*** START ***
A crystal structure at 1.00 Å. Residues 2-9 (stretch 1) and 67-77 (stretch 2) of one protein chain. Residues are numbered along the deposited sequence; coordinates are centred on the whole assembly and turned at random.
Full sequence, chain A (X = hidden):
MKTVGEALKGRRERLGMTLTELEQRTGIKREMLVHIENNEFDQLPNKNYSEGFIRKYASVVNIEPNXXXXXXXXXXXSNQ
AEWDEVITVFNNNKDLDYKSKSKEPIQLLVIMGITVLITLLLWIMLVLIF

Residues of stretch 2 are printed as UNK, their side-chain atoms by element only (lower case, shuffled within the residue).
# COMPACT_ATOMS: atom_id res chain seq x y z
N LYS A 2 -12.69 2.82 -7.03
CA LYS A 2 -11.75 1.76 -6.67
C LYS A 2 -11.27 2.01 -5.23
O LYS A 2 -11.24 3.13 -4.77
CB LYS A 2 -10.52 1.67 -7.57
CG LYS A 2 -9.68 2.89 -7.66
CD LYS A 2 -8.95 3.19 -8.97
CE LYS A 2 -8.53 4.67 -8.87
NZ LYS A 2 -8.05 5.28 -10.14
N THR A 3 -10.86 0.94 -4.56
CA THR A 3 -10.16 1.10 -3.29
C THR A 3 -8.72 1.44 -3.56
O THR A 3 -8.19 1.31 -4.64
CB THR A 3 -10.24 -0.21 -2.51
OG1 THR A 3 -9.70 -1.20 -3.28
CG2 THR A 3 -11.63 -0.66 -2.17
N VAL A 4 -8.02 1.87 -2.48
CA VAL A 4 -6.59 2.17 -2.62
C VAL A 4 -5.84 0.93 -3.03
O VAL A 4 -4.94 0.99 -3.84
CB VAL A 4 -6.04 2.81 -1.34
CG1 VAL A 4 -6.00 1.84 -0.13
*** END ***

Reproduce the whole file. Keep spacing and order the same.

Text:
A crystal structure at 1.00 Å. Residues 2-9 (stretch 1) and 67-77 (stretch 2) of one protein chain. Residues are numbered along the deposited sequence; coordinates are centred on the whole assembly and turned at random.
Full sequence, chain A (X = hidden):
MKTVGEALKGRRERLGMTLTELEQRTGIKREMLVHIENNEFDQLPNKNYSEGFIRKYASVVNIEPNXXXXXXXXXXXSNQ
AEWDEVITVFNNNKDLDYKSKSKEPIQLLVIMGITVLITLLLWIMLVLIF

Residues of stretch 2 are printed as UNK, their side-chain atoms by element only (lower case, shuffled within the residue).
# COMPACT_ATOMS: atom_id res chain seq x y z
N LYS A 2 -12.69 2.82 -7.03
CA LYS A 2 -11.75 1.76 -6.67
C LYS A 2 -11.27 2.01 -5.23
O LYS A 2 -11.24 3.13 -4.77
CB LYS A 2 -10.52 1.67 -7.57
CG LYS A 2 -9.68 2.89 -7.66
CD LYS A 2 -8.95 3.19 -8.97
CE LYS A 2 -8.53 4.67 -8.87
NZ LYS A 2 -8.05 5.28 -10.14
N THR A 3 -10.86 0.94 -4.56
CA THR A 3 -10.16 1.10 -3.29
C THR A 3 -8.72 1.44 -3.56
O THR A 3 -8.19 1.31 -4.64
CB THR A 3 -10.24 -0.21 -2.51
OG1 THR A 3 -9.70 -1.20 -3.28
CG2 THR A 3 -11.63 -0.66 -2.17
N VAL A 4 -8.02 1.87 -2.48
CA VAL A 4 -6.59 2.17 -2.62
C VAL A 4 -5.84 0.93 -3.03
O VAL A 4 -4.94 0.99 -3.84
CB VAL A 4 -6.04 2.81 -1.34
CG1 VAL A 4 -6.00 1.84 -0.13